Weber is not saying that the monopolisation of legitimate physical violence is the only thing that the state does. He is saying that it is what only the state does.

To say that something is political is to say that it involves the ‘distribution or preservation of power, or a shift in power … [And] whoever is active in politics strives for power, either power as a means in the service of other goals, whether idealistic or selfish, or power “for its own sake,” in other words, so as to enjoy the feeling of prestige that it confers.’


Now, if this state is to exist — this organisation which embodies the rule of some over others based on the legitimate use of violence — then those who rule must be obeyed by those who are ruled. When do they do so and why? What are the internal justifications of such rule? And what are its external supports (see end of next section for this)?

There are three basic internal justifications. ‘First, the authority of “the eternal past,” of custom, sanctified by a validity that extends back into the mists of time and is perpetuated by habit. This is “traditional” rule, as exercised by patriarchs and patrimonial rulers of the old style.’

‘Second, there is the authority of the extraordinary, personal gift of grace or charisma, that is, the wholly personal devotion to, and a personal trust in, the revelations, heroism, or other leadership qualities of an individual. This is “charismatic” rule of the kind practiced by prophets or — in the political sphere — the elected warlord or the ruler chosen by popular vote, the great demagogue, and the leaders of political parties.’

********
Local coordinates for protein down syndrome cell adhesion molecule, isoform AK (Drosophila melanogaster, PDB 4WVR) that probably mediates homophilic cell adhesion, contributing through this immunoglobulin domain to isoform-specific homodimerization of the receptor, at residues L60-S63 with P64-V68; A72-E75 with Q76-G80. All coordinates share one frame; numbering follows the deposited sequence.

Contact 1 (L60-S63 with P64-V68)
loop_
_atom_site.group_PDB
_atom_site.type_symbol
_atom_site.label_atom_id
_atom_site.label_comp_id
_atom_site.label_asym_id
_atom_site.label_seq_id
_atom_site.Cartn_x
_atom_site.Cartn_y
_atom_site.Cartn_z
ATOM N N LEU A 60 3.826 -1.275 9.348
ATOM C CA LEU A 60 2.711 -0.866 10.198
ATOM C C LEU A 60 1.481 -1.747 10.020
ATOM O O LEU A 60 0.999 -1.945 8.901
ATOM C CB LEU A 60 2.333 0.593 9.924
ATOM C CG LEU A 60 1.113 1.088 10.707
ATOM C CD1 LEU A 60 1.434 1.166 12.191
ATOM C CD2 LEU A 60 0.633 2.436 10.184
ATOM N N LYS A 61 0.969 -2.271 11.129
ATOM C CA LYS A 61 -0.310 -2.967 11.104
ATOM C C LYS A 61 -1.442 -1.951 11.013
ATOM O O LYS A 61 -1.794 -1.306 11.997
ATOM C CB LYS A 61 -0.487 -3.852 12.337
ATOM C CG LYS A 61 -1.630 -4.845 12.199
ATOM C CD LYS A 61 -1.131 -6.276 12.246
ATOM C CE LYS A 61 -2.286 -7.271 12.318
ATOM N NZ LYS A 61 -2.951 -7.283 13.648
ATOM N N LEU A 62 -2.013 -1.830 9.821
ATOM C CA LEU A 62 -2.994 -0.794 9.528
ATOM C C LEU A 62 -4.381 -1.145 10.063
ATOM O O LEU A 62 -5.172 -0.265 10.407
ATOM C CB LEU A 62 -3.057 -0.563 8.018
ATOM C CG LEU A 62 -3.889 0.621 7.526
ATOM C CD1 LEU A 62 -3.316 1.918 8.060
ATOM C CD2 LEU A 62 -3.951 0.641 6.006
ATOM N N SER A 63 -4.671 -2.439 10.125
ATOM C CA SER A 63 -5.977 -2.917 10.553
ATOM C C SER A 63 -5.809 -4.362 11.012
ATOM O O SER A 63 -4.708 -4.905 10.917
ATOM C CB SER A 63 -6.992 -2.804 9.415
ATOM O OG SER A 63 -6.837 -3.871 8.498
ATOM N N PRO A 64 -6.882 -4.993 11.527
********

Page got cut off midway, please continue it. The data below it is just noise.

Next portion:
When Weber refers to “charisma”, he is transliterating the Greek χάρισμα. “Gift of grace” is the literal translation of this Greek word. And while the word was not unknown in English, it is Weber’s use of the word led to its widespread adoption and use.

‘Lastly, there is rule by virtue of “legality,” by virtue of the belief in the validity of legal statutes and practical “competence” based on rational rules. This type of rule is based on a person’s willingness to carry out statutory duties obediently. Rule of this kind is to be found in the modern “servant of the state” and all those agents of power who resemble him in this respect.’

These three legitimations — traditional, charismatic, and legal — are “pure” types. They do not occur in their pure form in reality but in complex variants, transitions and combinations.


“What interests us here above all is the second of these types: rule based on the acquiescence of those who submit to the purely personal “charisma” of the “leader.” For this is where we discover the root of the idea of “vocation” in its highest form..”

The German for “vocation”, which can also be translated as “profession”, is Beruf. It derives from the root rufen meaning “to call”. Hence, it is also translated as “calling” (which means profession in English as well). But Weber refers to “the idea of a Beruf in its highest form” and laters talks about “Beruf in the deepest meaning of the word”. What is he getting at?

Well, first, Beruf conveys a religious notion: that of being called to eternal salvation through or by God. This is not news. We find this in Paul’s Letters. Paul’s word for “calling” in this sense is κλησις [klēsis]. To take just one example:

I therefore, the prisoner in the Lord, beg you to lead a life worthy of the calling [κλησεως, klēseōs] to which you have been called, with all humility and gentleness, with patience, bearing with one another in love, making every effort to maintain the unity of the Spirit in the bond of peace. There is one body and one Spirit, just as you were called to the one hope of your calling, one Lord, one faith, one baptism, one God and Father of all, who is above all and through all and in all. (Ephesians 4:1–6, NRSV)